We all know that Amazon has a tablet up its sleeve. We know it will launch sometime before the holidays, and we know that it will run Android. There may even be two of them. Now Digitimes reports that Amazon is placing orders for 1-1.2 million of these tablets for the third quarter – second only to Apple. With Android tablet sales getting utterly humiliated by the iPad, is Amazon being overly optimistic?
While Honeycomb-running tablets have sold – across the board – not well at all, Amazon may have reason to hope for something different. As we’ve said before, they have several ingredients in place that are closer to Apple’s (undisputedly successful) closed system than what any other tablet-makers can offer.
Amazon’s decision to open their own Android app store seemed a little puzzling earlier this year. Now it makes perfect sense. The Amazon App Store will come pre-installed on all of their tablets, and will be the primary way that users get apps. With that one move, they have matched one of Apple’s advantages – controlling the software platform.
With this, Jeff Bezos and company can make deals with app developers to make optimized versions of their apps for tablets. In return for this investment, the developers can give them exclusive rights to sell the apps for a period of time. Honeycomb’s lack of tablet-specific apps is humiliating next to the iPad’s library. With their App Store, Amazon can put the financial resources into development that are necessary to move things along.
The retailer also likely has content streaming lined up for these devices. While rentals would be a solid move, launching a Netflix-esque movie and television streaming app that is pre-installed on their tablet would be a huge boon for sales. Throw in free access for a few months to tablet buyers and you have a potentially hot holiday item.
Relying on sales or subscriptions from bundled book, video, and music content could also allow them to subsidize some of the costs and possibly sell it for cheaper than the iPad. The lower they can afford to drop its price, the better its chances will be.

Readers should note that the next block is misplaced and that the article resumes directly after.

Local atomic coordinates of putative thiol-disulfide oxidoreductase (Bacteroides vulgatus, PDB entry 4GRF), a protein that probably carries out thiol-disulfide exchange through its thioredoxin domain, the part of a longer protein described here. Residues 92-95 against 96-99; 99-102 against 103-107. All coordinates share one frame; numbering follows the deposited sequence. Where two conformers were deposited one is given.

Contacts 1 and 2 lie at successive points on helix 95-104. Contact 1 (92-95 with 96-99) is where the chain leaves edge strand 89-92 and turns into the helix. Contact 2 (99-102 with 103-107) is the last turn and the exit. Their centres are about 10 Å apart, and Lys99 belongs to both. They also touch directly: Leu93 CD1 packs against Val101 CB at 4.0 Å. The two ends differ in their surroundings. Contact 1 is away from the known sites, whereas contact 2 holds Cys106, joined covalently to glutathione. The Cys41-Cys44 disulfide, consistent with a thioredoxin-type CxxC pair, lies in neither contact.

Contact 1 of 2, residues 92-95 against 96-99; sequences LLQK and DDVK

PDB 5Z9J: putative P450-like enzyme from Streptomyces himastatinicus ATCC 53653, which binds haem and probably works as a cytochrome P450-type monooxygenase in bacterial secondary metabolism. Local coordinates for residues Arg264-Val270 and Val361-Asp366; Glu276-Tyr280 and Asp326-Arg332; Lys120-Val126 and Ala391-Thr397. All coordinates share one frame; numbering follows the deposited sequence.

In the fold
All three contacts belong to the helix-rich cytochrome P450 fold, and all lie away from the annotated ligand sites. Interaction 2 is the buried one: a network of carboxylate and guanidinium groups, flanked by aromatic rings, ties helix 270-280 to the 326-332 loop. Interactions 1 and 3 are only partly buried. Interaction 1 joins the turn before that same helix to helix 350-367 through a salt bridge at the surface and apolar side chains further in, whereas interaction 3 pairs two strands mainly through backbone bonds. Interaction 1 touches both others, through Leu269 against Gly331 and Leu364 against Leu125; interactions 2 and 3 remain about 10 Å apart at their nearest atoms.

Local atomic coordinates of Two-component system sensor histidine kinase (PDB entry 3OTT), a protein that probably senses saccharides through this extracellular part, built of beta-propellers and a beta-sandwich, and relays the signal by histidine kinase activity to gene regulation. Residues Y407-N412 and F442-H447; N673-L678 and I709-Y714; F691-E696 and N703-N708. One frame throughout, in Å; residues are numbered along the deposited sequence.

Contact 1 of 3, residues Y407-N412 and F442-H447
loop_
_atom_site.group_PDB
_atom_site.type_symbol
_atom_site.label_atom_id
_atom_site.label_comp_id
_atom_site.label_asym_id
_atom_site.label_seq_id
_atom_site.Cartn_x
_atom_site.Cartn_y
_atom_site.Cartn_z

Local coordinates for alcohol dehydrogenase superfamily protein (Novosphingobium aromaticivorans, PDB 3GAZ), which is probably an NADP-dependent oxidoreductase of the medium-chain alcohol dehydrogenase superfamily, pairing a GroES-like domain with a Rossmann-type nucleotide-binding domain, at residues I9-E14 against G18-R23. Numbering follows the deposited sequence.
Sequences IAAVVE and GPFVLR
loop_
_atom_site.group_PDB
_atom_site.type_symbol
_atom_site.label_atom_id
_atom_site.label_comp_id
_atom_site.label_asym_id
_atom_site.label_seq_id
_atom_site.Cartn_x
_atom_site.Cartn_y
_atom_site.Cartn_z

Amazon could also create their own custom user interface for Honeycomb. While many Android users are fiercely loyal to a “vanilla” look, Honeycomb could definitely use a makeover. It has a dark appearance, which doesn’t help its aesthetic appeal. Sitting next to an iPad, with its simple and colorful homescreen, it isn’t outrageous to think that many have – consciously or subconsciously – gravitated towards the iPad for that reason alone. If Amazon brings out its best guns to give it a bright and sexy look, that’s another feather in its tablet’s cap.
Another weapon in their arsenal is one simple word: Kindle. Millions already own Kindles, and even those who don’t may still buy Kindle books for other devices. By marketing their tablet around the familiar Kindle brand, Amazon can frame their tablet as an exciting new evolution of a product people already know and love. It may sound petty, but this helps distract buyers from the “is it better than an iPad?” question. One need look no further than the relative success of Barnes & Noble’s (almost tablet) Nook Color for proof of concept.
Of course it is still possible that Amazon’s upcoming tablet(s) will crash and burn just like the XOOM, G-Slate, and Galaxy Tabs (largely) have. Amazon will still be beaten handily by Apple no matter how “successful” their slate is. But it could also be the first Android tab that will at least put up a fight and steal some measurable chunk of holiday buyers away from Apple.
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